.. code-block:: c
will set the PRIMASK register to 1, eventually, masking all IRQs with configurable
priority. While this fulfils the OS requirement of locking interrupts, the consequence
is that kernel runtime errors (triggering SVCs) will escalate to HardFault.
In Mainline Cortex-M locking interrupts is implemented using the BASEPRI register (Mainline
Cortex-M builds select :kconfig:option:`CONFIG_CPU_CORTEX_M_HAS_BASEPRI` to signify that BASEPRI register is
implemented.). By modifying BASEPRI (or BASEPRI_MAX) arch_irq_lock() masks all system and HW
interrupts with the exception of
* SVCs
* processor faults
* ZLIs
This allows zero latency interrupts to be triggered inside OS critical sections.
Additionally, this allows system (processor and kernel) faults to be handled by Zephyr
in *exactly the same way*, regardless of whether IRQs have been locked or not when the
error occurs. It also allows for system calls to be dispatched while IRQs are locked.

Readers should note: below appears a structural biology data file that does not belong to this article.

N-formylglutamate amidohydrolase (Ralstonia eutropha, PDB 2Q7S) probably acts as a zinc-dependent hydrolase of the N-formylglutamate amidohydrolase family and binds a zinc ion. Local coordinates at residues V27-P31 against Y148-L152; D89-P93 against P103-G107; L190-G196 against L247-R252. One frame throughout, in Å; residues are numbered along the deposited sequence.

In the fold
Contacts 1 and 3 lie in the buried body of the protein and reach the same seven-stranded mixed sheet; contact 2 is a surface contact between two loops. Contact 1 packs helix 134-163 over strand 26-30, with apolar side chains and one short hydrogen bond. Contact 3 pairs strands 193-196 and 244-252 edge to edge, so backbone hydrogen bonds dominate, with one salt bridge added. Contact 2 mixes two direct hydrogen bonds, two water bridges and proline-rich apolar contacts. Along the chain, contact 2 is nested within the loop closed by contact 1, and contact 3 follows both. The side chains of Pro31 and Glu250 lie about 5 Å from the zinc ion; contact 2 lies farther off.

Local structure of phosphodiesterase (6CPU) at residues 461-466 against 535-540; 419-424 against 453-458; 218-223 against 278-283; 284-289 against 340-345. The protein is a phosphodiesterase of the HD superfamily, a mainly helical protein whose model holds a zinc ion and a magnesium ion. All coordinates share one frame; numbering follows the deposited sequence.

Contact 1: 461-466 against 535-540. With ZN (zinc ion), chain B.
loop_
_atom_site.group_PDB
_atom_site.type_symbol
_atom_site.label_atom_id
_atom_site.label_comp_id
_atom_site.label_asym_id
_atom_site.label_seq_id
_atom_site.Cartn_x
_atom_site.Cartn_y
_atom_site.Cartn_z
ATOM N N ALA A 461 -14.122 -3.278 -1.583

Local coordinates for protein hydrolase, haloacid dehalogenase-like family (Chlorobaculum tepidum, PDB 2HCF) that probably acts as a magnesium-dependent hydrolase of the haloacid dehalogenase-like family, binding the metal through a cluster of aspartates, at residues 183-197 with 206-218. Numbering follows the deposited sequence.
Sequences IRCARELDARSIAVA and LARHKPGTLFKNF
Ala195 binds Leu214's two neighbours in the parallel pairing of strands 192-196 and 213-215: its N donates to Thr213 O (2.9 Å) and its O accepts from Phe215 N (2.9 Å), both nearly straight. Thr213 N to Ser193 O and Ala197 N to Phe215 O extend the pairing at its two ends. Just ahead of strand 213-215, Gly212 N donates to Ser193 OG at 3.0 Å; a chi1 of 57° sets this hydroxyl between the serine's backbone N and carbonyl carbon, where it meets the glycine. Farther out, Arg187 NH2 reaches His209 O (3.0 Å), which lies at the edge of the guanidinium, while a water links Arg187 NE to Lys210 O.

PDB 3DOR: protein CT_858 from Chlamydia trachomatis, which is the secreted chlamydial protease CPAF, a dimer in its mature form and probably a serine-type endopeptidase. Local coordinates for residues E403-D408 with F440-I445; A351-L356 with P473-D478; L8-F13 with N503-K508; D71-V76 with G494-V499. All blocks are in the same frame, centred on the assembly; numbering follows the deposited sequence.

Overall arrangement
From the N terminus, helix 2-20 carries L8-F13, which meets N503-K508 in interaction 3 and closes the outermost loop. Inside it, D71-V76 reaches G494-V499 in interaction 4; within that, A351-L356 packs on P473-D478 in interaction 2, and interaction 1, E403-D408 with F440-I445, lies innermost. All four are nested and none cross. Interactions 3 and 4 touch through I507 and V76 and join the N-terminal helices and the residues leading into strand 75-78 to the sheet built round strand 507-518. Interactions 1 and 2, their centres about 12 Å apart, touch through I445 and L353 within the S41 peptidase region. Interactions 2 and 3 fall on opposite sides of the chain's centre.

.. note::
Mainline Cortex-M fault handling is designed and configured in a way that all processor
and kernel faults are handled by the corresponding exception handlers and never result
in HardFault escalation. In other words, a HardFault may only occur in Zephyr applications
that have modified the default fault handling configurations. The main reason for this
design was to reserve the HardFault exception for handling exceptional error conditions
in safety critical applications.
Dynamic direct interrupts
Cortex-M builds support the installation of direct interrupt service routines during
runtime. Direct interrupts are designed for performance-critical interrupt
handling and do not go through all of the common Zephyr interrupt handling
Direct dynamic interrupts are enabled via switching on
Note that enabling direct dynamic interrupts requires enabling support for